Imágenes de páginas
[ocr errors]

Chrift, Life.

Ch. 1.

[ocr errors]

in us the moral Perfections of God, from which his Happiness is infeparable. We then, if I may fo fay, live the Life of God; that is, we, in our Place and Station, live after the fame Manner, and by the fame Rules as he does in his; and we do what God himself wou'd do was he in our Place; and there wou'd be no other Difference between his Life and ours, but what arifes from our different States and Relations; fince the fame Rules wou'd determine our Wills as determine his Will; and by our repeated Acts of Virtue, we shou'd be continually making nearer and nearer Approaches to the most perfect, and the most happy Being. By this Conduct, we, as the Scriptures affure us, fhou'd be made Partakers of the Divine Nature, be born of God, and be perfect as our heavenly Father is perfect; and can That be without being as happy as we are perfect? Hence we may contemplate the great Dignity of our Rational Nature, fince our Reafon for Kind, tho' not for Degree, is of the fame Nature with That of God's; nay, 'tis our Reason which makes us the Image of God himself, and is the common Bond which unites Heaven and Earth; the Creatures, and the Creator; and if our Happinefs is limited, 'tis because our Reason is fo: 'Tis God alone, who has an unlimited Reason and Happiness.


THE excellent Author just now mention'd fays, Part 2. Vol.1.« best Thing we can receive from God is Himself, and "Himself we do receive in our ftrict Compliance with "the eternal Laws of Goodness; which Laws being tran"fcrib'd from the Nature of God, from his eternal Righte"ousness and Goodness, we do, by obeying them, derive "God's Nature into our own; fo that while we write after "the Copy of his Laws, we write out the Perfections of "his Being; and his Laws being the Seal on which he has


[ocr errors]

engraven his Nature, we, in obeying them, take Impres "fion from them, and stamp his bleffed Nature on our own. Which, certainly, must make us neceffarily happy, as a contrary Conduct wou'd make us unhappy. And, I think, I may venture to say, that cou'd we fuppofe God himself to act otherwise, he wou'd then be as unhappy as he now is happy; and his Omnipotency cou'd not hinder him from being continually expos'd to the Reproach of his own Infallible Reason.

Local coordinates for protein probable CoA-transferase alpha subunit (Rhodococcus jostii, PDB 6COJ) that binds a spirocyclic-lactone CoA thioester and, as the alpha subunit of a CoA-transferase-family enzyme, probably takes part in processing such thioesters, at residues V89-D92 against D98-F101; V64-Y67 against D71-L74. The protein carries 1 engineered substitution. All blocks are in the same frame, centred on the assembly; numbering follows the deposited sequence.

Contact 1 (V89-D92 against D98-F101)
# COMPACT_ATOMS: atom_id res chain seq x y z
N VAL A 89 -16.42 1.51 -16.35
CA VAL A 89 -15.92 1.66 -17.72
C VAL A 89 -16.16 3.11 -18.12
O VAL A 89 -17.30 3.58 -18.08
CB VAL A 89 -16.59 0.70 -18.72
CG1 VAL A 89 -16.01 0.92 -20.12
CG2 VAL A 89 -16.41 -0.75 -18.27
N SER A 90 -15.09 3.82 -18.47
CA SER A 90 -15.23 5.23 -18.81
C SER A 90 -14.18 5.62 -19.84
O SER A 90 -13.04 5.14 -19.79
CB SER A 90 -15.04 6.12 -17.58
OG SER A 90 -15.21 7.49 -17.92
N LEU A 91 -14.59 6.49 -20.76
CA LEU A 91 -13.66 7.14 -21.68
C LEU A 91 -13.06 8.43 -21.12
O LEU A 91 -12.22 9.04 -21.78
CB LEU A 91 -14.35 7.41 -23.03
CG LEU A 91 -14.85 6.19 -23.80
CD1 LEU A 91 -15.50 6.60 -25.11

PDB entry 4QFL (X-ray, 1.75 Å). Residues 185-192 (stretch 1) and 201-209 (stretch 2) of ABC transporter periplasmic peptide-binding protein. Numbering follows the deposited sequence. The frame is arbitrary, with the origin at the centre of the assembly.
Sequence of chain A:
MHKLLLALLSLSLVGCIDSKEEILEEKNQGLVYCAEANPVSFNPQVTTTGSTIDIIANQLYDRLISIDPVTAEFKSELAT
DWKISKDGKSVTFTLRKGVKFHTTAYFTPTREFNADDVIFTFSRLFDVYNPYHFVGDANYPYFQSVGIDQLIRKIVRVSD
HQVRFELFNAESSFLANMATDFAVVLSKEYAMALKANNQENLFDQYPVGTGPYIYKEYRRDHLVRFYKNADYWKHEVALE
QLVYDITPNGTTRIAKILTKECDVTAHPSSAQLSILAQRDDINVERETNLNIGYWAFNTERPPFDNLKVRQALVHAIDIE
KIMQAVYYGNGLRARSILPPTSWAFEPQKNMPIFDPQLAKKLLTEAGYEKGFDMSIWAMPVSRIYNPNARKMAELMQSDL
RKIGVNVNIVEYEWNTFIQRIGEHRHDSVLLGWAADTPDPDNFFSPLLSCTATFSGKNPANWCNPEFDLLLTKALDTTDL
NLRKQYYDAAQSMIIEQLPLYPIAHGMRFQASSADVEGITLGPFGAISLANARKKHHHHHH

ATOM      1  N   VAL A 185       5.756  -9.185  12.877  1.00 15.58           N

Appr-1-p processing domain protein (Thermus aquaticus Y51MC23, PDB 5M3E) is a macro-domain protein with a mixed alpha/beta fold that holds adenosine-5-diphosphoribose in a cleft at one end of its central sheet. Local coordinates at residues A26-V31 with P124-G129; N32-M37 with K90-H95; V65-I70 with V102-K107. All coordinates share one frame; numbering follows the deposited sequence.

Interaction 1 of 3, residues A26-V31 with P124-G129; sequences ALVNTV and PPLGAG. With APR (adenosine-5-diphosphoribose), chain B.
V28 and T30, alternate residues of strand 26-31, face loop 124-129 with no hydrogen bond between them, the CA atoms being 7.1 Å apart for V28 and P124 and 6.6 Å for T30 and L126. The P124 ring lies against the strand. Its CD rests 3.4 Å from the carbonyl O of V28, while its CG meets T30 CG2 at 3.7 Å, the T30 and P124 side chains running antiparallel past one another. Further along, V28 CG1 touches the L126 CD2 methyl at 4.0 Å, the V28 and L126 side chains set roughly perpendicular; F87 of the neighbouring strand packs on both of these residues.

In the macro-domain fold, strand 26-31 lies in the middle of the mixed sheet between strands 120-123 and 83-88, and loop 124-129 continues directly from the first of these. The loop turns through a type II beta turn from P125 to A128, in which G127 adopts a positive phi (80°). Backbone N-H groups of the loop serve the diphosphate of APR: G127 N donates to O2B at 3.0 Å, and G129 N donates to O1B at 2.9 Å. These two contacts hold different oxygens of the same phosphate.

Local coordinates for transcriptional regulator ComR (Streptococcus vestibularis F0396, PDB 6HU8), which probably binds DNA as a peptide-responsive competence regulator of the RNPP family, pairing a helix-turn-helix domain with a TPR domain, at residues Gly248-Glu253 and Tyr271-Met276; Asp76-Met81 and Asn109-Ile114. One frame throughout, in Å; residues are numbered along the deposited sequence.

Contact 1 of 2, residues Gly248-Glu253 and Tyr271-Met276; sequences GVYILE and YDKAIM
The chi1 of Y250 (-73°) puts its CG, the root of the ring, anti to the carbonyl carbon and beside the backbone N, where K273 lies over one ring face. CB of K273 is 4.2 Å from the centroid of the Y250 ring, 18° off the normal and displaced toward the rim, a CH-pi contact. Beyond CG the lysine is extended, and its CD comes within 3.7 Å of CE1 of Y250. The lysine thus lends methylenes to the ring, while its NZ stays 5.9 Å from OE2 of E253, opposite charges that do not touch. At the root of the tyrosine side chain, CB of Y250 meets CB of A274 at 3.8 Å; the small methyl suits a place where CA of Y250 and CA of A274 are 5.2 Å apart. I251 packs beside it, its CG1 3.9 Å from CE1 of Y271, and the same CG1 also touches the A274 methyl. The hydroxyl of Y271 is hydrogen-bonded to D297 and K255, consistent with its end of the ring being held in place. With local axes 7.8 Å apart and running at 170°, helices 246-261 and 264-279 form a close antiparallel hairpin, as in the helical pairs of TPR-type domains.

FROM these Premifes, I think, we may conclude, that Men, according as they do, or do not partake of the Nature of God, muft unavoidably be either happy, or mise ́rable: And herein appears the great Wisdom of God, in making Mens Mifery and Happiness the neceffary and infeparable Confequence of their Actions; and that rational Actions carry with them their own Reward, and irrational their own Punishment: This, I think, can't be deny'd, as long as there are fome Actions naturally beneficial to us, and others as hurtful; and that there's no Virtue, but what has fome Good infeparably annex'd to it; and no Vice, but what as neceffarily carries with it fome Evil, and if our rational Nature is to be the fame in the next Life, as it is in this, our Actions must produce Effects of the fame Kind, and that too in a much higher Degree.

In this Life, 'tis true, we can't be perfectly happy; as fubject to Diseases and Difafters: We are imperfect our selves, and have none to converfe with but imperfect Crcatures; and yet if we act according to the Dictates of right Reason, we shall receive, even here true inward Comfort and Satisfaction; and hereafter, when we are freed from those Imperfections, compleat Happiness: On the con

[ocr errors][merged small]


[ocr errors]

trary, the Man who abandons his Reason, befides the Mifery of all Sorts an irrational Conduct will bring on him, muft feel in his Mind, Pain, and Anguish even in this Life; and in the Life to come, when there are no fenfual Things to divert his Thoughts, infupportable Grief and Mifery..


[ocr errors]

THO' human Law-givers are forc'd to have Recourfe to Punishments, which are not connected with the Things they forbid; yet a Being of infinite Power is not thus ftraiten'd, but may make one the neceflary Confequence of the other: And, indeed, how can it be otherwife, fince Good and Evil have their Foundation in the effential Difference of Things, and their Nature is fix'd and immoveable: And confequently, our Happiness depends on the intrinfick Nature of the one, and our Mifery on the intrinfick Nature of the other.